Below let's work over coherent sheaves on a smooth projective algebraic curve.

We call a subsheaf $\mathcal{F'}$ of $\mathcal{F}$ saturated if it $\mathcal{F/F'}$ is locally free.

We call a locally free sheaf indecomposible if it cannot be written as a direct sum of two saturated subsheaves.

Suppose $\mathcal{E=F_1 \oplus F_2\oplus\dots \oplus F_n=G_1 \oplus G_2\oplus\dots \oplus G_m}$ where the summands are locally free and indecomposible in the sense above.

Then how can we prove $m=n$ and the summands are isomorphic after a permutation?

Thanks for comments and references!


This is proven by Atiyah (Theorem 3) in On the Krull-Schmidt theorem with application to sheaves. I think it's worth noting that techniques used are very broadly applicable; he really just uses that the algebra $A=\mathrm{End}(\mathcal{E})$ is artinian (since it is finite dimensional over a field).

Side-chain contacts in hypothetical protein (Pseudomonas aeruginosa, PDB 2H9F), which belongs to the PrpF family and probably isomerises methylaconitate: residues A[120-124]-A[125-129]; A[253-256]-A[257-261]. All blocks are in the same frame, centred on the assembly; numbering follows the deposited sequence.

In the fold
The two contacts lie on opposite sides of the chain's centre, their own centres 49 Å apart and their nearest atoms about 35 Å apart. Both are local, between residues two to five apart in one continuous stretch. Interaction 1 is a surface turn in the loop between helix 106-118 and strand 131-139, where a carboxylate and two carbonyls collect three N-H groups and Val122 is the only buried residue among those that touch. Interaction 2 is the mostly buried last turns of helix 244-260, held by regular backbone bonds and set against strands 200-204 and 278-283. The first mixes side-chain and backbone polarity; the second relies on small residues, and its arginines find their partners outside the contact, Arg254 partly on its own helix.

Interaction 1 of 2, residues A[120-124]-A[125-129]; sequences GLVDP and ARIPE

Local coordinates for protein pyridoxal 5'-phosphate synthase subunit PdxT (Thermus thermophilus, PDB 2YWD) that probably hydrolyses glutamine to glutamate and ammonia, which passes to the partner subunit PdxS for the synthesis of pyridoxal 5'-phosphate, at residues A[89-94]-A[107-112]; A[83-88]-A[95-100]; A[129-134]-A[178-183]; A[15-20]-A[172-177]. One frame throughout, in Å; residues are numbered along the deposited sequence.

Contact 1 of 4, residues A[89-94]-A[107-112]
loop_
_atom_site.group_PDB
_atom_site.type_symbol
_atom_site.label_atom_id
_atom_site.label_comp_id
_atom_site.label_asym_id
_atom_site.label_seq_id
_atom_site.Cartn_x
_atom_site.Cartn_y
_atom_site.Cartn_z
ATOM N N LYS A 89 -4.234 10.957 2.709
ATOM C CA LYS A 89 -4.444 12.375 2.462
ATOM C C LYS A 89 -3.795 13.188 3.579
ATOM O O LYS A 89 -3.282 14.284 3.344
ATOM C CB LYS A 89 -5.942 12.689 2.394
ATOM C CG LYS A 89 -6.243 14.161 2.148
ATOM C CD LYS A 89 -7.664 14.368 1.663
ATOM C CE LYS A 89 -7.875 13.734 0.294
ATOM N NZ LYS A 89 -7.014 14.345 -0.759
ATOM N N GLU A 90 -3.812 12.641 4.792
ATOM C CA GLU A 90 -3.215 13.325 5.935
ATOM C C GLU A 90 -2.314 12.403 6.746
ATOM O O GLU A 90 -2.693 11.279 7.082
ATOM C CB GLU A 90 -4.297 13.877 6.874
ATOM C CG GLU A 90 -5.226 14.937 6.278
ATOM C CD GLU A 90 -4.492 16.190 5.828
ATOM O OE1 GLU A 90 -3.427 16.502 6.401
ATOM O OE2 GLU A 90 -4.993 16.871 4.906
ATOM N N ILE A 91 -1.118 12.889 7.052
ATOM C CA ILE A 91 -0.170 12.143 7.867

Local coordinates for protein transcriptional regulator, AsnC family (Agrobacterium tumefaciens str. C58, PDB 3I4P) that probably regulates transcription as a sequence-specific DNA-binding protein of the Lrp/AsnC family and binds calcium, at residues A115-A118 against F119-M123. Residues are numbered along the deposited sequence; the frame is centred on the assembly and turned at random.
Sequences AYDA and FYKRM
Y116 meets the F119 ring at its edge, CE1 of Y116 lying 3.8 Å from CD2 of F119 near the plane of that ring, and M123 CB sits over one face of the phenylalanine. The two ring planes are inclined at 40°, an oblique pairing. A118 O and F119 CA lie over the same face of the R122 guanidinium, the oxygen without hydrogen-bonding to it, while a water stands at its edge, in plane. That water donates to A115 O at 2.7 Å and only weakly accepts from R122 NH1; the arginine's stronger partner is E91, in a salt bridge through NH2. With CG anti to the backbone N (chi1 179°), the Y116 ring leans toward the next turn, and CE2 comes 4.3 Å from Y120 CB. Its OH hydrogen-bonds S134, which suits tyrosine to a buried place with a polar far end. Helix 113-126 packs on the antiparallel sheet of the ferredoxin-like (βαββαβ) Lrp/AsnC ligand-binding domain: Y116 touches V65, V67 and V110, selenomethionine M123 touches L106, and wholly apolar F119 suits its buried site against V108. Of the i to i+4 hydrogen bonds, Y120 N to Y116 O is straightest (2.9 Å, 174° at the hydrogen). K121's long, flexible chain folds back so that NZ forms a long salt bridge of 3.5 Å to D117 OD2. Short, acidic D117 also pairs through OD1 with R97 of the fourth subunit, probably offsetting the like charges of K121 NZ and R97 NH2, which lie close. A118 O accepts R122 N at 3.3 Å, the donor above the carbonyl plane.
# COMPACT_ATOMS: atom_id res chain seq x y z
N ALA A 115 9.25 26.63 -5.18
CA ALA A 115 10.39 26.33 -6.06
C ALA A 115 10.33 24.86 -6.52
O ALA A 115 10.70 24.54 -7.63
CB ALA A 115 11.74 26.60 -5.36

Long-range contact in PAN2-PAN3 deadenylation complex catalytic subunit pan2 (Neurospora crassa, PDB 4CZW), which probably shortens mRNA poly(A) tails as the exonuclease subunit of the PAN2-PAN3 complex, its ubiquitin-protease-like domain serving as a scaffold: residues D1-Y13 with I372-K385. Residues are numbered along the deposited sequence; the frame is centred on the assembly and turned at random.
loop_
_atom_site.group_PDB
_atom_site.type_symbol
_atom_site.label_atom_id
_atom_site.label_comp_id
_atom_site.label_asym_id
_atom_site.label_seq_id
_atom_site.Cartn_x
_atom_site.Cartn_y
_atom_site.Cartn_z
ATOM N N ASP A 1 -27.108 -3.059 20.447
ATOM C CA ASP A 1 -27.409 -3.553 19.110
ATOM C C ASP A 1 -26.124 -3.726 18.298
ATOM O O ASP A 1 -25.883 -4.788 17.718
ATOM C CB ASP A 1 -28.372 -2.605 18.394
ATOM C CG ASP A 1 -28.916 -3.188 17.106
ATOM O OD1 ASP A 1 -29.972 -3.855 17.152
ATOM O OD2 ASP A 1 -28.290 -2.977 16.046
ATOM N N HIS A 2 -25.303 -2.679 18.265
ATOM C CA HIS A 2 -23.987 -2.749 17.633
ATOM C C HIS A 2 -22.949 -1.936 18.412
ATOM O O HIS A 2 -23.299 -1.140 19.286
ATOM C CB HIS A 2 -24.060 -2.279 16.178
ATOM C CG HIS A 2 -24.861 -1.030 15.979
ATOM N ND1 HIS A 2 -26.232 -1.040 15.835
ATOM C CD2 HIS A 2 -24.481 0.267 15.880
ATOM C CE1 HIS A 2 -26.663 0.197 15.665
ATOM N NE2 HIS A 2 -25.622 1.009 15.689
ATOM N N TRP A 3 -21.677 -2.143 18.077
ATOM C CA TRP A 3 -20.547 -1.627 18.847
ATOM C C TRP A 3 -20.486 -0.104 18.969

EDIT: As Sasha notes below, the saturated hypothesis is a red herring. Any Remak decomposition of $\mathcal{E}$ will automatically be into saturated subsheaves.

In a more modern perspective, I think we would just note that the Remak decompositions above correspond canonically to Remak decompositions $A\cong \mathrm{Hom}(\mathcal{E},\mathcal{F}_1)\oplus \cdots\oplus\mathrm{Hom}(\mathcal{E},\mathcal{F}_n)$, etc. of $A$ as a left module over itself: such a Remak decomposition must be of the form $A\cong Ae_1\oplus \cdots \oplus Ae_n$ for idempotents $e_n$, and $\mathcal{F}_i$ is the image of $e_i$. We can then use the usual Krull-Schmidt theorem from artinian rings.

  • $\begingroup$ Thanks for your reference! But I am a bit confusing that here indecomposible is defined by direct sum of saturated subsheaves while in the article it only asked decomposible as direct sum of subsheaves? So I think a sheaf indecomposible here may not be indecomposible in the sense in the article. $\endgroup$ – Qixiao May 8 '14 at 10:11
  • 1
    $\begingroup$ Any direct summand of a locally free sheaf is saturated (since the quotient is the other direct summand which is automatically locally free). $\endgroup$ – Sasha May 8 '14 at 10:21

Your Answer

By clicking “Post Your Answer”, you agree to our terms of service, privacy policy and cookie policy

Not the answer you're looking for? Browse other questions tagged or ask your own question.